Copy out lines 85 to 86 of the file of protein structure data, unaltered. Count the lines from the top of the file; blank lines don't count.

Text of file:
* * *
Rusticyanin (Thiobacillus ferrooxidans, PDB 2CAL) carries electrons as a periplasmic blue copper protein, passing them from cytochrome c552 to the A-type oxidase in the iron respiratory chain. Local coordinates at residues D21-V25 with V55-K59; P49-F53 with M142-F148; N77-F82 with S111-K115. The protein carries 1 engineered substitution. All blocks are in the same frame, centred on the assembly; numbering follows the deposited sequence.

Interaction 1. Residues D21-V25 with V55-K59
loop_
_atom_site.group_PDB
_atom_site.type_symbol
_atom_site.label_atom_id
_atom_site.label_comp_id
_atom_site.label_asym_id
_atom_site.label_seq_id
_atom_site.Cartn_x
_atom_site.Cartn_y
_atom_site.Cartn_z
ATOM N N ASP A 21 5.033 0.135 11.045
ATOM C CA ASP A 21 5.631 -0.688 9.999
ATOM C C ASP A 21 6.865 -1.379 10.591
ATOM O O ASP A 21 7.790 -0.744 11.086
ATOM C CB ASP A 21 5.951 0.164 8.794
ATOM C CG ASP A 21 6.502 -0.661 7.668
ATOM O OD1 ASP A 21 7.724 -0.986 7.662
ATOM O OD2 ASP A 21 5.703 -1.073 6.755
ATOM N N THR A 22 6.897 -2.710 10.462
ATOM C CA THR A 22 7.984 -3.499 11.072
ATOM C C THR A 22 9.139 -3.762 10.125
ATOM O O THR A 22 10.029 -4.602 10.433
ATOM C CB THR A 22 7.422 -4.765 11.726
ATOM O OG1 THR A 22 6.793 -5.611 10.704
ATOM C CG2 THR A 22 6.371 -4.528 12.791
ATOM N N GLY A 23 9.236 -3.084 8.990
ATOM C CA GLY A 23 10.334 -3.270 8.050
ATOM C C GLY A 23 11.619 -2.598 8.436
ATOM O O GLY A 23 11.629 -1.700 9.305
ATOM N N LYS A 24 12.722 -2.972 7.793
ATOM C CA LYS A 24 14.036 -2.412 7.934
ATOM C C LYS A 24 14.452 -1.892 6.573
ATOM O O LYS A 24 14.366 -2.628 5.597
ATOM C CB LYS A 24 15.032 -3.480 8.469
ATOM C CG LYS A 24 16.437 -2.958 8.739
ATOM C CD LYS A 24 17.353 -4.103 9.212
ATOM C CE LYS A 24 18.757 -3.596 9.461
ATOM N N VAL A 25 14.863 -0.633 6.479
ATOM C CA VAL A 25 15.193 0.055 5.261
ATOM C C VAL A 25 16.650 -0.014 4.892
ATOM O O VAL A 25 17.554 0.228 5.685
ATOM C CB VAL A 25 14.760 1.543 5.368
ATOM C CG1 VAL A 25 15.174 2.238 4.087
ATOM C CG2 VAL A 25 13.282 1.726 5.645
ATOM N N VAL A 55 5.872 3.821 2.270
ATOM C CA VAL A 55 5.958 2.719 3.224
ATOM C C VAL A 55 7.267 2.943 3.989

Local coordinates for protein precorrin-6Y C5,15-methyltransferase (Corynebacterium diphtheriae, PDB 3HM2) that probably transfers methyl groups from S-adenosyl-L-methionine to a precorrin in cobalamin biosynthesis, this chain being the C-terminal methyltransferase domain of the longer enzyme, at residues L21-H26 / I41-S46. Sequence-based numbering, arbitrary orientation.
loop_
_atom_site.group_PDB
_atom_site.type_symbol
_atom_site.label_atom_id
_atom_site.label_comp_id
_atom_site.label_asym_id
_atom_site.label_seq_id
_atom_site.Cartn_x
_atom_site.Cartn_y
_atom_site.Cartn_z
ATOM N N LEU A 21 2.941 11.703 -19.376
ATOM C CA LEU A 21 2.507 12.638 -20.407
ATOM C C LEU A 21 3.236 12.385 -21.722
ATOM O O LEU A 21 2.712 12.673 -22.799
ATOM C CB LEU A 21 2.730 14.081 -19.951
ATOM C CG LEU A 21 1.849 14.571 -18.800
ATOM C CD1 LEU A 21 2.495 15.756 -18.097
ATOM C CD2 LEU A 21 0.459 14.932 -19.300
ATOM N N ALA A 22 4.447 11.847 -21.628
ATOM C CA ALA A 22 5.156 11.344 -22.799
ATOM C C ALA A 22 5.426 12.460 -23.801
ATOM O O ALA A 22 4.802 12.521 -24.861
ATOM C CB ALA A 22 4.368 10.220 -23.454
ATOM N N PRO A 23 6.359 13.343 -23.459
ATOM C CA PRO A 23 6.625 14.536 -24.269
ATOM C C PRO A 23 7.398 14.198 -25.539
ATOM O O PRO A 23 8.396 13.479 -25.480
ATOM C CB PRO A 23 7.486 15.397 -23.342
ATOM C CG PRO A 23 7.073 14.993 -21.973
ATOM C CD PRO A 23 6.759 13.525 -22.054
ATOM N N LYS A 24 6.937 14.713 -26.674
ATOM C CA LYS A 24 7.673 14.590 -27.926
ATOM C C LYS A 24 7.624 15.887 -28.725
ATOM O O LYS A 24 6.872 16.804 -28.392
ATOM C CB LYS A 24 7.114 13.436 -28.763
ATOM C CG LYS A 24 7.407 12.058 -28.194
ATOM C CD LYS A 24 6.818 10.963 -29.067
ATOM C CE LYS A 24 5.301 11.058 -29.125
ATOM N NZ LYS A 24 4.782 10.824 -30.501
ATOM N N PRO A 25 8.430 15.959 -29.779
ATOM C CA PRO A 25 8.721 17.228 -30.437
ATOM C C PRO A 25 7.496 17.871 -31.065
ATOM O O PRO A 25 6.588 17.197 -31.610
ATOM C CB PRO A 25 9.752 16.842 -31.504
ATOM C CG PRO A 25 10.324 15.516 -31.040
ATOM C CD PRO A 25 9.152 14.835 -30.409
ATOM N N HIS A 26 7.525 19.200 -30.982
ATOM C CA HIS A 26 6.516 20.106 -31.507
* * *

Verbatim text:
ATOM C CB LYS A 24 7.114 13.436 -28.763
ATOM C CG LYS A 24 7.407 12.058 -28.194